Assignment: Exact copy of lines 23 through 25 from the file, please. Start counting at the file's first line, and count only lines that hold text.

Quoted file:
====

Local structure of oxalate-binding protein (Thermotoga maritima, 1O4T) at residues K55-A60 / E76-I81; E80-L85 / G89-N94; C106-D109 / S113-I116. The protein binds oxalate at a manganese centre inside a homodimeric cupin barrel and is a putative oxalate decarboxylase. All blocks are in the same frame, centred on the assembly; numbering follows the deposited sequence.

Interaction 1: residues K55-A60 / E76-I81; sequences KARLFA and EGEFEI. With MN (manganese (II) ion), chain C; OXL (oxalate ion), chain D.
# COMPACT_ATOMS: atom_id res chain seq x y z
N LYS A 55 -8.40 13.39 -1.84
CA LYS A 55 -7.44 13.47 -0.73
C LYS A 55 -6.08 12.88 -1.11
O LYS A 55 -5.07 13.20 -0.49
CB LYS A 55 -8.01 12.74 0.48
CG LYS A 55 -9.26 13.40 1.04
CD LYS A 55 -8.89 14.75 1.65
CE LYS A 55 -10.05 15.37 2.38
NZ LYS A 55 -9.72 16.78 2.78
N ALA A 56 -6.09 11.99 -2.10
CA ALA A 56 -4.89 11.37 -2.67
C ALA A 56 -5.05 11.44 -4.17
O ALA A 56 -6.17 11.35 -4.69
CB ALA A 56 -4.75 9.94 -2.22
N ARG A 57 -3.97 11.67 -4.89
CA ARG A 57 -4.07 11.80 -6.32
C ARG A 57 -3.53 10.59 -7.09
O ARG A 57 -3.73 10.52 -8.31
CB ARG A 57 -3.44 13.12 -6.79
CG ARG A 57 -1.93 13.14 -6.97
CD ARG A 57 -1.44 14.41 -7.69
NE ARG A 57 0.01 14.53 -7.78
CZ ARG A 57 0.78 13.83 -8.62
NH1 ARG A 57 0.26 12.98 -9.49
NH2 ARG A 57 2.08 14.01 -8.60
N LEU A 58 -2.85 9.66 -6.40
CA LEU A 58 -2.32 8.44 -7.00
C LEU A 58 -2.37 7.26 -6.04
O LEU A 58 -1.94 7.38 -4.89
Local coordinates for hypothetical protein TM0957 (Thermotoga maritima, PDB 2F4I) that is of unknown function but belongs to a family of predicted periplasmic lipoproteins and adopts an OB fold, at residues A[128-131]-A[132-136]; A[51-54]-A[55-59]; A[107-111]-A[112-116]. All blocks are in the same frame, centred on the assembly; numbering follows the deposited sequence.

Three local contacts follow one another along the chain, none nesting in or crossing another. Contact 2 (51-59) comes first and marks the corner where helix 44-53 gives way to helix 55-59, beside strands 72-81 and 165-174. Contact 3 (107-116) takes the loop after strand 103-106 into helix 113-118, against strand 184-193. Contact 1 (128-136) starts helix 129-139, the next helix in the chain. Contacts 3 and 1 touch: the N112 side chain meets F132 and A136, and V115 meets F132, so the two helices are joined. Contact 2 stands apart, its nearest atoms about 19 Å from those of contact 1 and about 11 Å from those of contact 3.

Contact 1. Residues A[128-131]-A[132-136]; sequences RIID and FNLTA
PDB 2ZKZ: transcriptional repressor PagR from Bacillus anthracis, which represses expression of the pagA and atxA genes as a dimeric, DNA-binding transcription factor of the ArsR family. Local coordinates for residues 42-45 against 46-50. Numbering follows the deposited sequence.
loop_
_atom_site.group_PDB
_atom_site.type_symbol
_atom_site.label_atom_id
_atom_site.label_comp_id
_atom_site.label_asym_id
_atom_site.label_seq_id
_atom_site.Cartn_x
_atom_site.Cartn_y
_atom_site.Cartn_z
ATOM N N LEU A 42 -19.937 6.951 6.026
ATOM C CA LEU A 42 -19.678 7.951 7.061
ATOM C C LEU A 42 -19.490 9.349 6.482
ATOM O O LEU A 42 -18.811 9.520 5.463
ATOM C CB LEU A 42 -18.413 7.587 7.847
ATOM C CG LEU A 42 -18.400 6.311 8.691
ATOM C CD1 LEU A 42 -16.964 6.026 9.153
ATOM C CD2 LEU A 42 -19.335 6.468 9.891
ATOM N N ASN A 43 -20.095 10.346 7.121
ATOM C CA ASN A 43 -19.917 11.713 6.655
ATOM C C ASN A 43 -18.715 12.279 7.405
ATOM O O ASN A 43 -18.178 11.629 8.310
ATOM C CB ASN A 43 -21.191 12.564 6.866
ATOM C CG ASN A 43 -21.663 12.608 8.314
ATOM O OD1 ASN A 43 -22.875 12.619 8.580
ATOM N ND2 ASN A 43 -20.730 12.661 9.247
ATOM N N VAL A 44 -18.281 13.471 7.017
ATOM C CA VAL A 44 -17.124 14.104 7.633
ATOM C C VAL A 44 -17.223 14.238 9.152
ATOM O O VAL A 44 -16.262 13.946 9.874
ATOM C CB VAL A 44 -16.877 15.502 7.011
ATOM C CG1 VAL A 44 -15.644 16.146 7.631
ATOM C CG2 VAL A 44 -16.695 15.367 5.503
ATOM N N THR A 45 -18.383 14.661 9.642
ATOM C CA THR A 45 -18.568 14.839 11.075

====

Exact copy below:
CG ARG A 57 -1.93 13.14 -6.97
CD ARG A 57 -1.44 14.41 -7.69
NE ARG A 57 0.01 14.53 -7.78